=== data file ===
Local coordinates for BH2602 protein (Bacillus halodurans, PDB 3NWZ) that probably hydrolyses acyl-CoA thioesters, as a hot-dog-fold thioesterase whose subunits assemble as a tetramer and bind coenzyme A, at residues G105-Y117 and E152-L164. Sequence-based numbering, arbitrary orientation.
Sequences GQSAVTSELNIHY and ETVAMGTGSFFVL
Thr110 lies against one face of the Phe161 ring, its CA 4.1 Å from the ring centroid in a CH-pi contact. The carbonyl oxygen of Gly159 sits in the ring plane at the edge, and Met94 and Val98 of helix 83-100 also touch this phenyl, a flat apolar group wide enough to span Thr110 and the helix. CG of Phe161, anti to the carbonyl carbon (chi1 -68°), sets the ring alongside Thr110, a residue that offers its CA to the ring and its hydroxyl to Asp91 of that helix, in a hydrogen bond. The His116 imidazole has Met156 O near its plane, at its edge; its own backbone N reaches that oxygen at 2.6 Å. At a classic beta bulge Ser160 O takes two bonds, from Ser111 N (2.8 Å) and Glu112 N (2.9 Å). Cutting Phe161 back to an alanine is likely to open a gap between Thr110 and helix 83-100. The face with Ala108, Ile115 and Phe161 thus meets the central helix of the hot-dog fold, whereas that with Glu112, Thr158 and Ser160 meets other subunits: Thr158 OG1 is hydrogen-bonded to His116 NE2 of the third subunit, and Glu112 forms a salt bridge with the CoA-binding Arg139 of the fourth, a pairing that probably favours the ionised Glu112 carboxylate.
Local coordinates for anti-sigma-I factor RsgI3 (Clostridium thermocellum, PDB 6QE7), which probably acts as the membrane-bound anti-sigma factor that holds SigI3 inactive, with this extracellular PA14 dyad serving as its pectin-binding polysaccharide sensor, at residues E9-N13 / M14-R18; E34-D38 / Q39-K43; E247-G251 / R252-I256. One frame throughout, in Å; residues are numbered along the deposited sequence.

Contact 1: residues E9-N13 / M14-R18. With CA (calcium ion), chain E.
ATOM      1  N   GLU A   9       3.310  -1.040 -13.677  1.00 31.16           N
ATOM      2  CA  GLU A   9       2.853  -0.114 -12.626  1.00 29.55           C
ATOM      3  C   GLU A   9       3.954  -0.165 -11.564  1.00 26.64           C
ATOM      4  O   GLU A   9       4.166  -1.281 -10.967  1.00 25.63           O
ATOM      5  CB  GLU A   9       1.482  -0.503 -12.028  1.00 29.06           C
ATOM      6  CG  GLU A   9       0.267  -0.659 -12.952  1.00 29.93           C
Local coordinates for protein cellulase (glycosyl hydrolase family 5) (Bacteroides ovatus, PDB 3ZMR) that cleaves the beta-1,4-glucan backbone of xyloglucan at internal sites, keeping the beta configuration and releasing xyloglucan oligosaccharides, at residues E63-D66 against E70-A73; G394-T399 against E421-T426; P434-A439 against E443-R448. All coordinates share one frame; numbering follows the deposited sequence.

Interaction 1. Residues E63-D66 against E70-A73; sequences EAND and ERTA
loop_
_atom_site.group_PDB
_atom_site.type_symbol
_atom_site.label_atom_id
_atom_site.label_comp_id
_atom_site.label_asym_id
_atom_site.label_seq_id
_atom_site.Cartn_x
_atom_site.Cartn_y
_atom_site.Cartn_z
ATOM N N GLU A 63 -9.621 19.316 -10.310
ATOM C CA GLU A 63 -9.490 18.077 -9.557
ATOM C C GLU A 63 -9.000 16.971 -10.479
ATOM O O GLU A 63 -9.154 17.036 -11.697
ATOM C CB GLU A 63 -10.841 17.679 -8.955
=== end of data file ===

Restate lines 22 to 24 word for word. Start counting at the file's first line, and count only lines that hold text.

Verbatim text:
_atom_site.Cartn_y
_atom_site.Cartn_z
ATOM N N GLU A 63 -9.621 19.316 -10.310